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  #116  
Old 09-21-2012, 09:47 AM
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So far no underhanded, sneaky, or dishonest tactics by the dealer have been demonstrated. Automatically adding maintenance / wheel insurance is not underhanded, sneaky, or dishonest if it's fully disclosed in the paperwork.
What leads you to think that no underhanded, sneaky or dishonest tactics were demonstrated by the dealership? You certainly were not there and cannot make a claim.

It can very easily be sneaky/underhanded/dishonest if the finance guy buried it in the slew of paperwork and hoped the customer didn't notice until later. I wasn't there so I can't say either.

Our only reference is the OP message where his sister is surprised to have seen this. Assuming her brother isn't lying, and she isn't lying then she had no idea she bought those two items until after the fact. That implies the finance guy didn't call it out. If the car was 20,000 and those services are 4,000 (an extra 20% increase) then why didn't the finance guy specifically call it out. That's not a small difference and he should have vocalized it.
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I agree with furby
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Hahahaha, I like you furb, you like to live dangerously.
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I started to google to find a picture to match furby's suggestion to Gia, but it quickly became clear it was an inappropriate search to conduct at work.
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  #117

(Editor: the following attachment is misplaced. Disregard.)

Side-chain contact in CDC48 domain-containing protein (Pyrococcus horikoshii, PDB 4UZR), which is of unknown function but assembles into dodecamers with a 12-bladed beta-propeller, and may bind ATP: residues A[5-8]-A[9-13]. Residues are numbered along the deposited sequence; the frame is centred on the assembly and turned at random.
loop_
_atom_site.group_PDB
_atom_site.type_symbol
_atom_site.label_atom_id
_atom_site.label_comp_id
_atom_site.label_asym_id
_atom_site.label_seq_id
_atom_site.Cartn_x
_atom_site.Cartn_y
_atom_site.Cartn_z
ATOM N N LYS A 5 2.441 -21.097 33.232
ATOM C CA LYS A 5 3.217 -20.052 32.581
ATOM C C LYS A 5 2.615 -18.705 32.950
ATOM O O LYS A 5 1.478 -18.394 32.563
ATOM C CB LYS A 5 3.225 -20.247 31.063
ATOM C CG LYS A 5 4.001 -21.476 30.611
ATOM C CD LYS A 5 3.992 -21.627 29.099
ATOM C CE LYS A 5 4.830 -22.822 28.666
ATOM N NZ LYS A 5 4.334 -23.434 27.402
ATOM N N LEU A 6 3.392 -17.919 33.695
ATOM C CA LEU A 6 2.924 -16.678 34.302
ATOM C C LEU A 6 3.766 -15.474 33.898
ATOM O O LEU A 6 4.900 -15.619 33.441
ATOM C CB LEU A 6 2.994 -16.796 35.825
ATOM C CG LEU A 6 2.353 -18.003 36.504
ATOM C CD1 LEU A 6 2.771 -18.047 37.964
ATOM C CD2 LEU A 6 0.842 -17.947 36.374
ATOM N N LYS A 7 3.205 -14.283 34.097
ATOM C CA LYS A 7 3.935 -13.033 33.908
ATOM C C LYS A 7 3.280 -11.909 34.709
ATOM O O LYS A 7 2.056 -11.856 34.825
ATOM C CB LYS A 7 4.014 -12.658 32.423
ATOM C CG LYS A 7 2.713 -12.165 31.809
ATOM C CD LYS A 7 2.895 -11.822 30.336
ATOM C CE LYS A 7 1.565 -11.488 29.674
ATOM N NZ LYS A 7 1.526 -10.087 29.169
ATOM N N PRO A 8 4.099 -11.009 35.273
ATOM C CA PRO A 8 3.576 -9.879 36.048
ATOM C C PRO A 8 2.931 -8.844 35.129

Old 09-21-2012, 09:52 AM
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There is NO WAY the wheel/tire insurance can be automatically added and then hidden if it requires a separately signed agreement, which I know it did when it was offered to me.
Considering every state has different disclosure laws, each dealership has different practices and doc prep (they are independently owned) your specific experience is not necessarily everyone elses experience.
What we know is the sister called her brother because she saw something she was not aware of after she got home.

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Originally Posted by ERdiesel View Post
Unless the dealer liquored up or drugged the buyer to the point of diminished mental capacity, or held a gun to his/her head or waved a magic wand that changed the $20,000 figure in the contract to a $24,000 figure after the SIL signed the paperwork, then YES chances are the dealer didn't do anything shady based on the information that was originally provided. Otherwise, I would think this would be a law enforcement matter, which apparently it is not.
YOu don't need to go to that extreme. The finance guy could have buried it in upfront fees, taxes, payments, extending the terms of the contract, etc. If the customer is only looking at monthly payment- which happens so often we constantly see threads where we are telling people to NOT discuss payments - then yea she can be duped. BTW, sales people offering Payments instead of total cost is very common. I just g ot a call from BMW yesterday because they want to buy my car and put it into a car with a similar payment. I hung up.